4 Diseases You Can Catch From Kissing

    Knowing a potential significant other’s sexually transmitted disease status is mandatory these days. But is there even more to be concerned about?

    It seems as though before you even kiss goodnight, you may want to check your date’s dental records. Studies show that cavities and gum disease are contagious—and can be transmitted through swapping spit, just like colds and flu. In fact, some experts estimate that up to 500 different germs can be transmitted in a single kiss.

    Saliva and the mouth are full of viruses and bacteria, including some that cause cavities and gum disease. Kissing a partner who is actively infected with gum disease or cavity-causing bacteria can cause a person who previously had a low concentration of these bacteria to ‘catch’ problems, due to the extra dose of bacteria from kissing—particularly if that person has poor oral habits that set the stage for tooth decay.

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    1. Periodontitis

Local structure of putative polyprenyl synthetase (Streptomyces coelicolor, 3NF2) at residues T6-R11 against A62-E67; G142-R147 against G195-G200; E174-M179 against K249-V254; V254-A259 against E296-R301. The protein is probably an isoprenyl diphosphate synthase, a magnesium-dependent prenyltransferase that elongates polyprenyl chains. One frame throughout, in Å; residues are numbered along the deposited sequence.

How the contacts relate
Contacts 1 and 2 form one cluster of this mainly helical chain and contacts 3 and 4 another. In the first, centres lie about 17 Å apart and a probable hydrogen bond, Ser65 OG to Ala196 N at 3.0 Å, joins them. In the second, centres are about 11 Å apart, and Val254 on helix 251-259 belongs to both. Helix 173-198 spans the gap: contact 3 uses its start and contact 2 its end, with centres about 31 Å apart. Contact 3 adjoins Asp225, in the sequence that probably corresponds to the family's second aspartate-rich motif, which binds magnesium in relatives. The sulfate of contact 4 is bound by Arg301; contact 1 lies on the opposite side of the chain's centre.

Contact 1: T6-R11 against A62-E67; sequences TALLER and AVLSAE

In a dental care article published in the Journal of the American Dental Association, it was revealed that periodontitis might be passed from parents to children and between intimate partners.

    The bacteria that inhabit the periodontal pockets are also present on the oral soft tissues, teeth, tongue and saliva. They can be transferred from one person to another through saliva, intimate kissing, sharing of food, utensils, or toothbrushes, and can result in exposure to saliva that contain the bacteria that cause periodontal disease.

    2. Cold sores
    Cold sores are caused by Herpes Simplex Virus-1 (HSV-1). In contrast to infections spread through the saliva, HSV-1 is spread through open cold sores on the lips or near the mouth. Although the infection is contagious through all stages of a cold sore, the infection is most contagious when the sore is open and leaking fluid.

    3. Hand, foot, and mouth disease
    Hand, foot, and mouth disease, caused by Coxsackie virus, is another infectious disease that is spread through open sores in the mouth. This infection is common in kids, especially those in daycare or preschool settings. It spreads primarily via the fecal-oral route, a common problem among daycares, since changing of diapers goes on all day.

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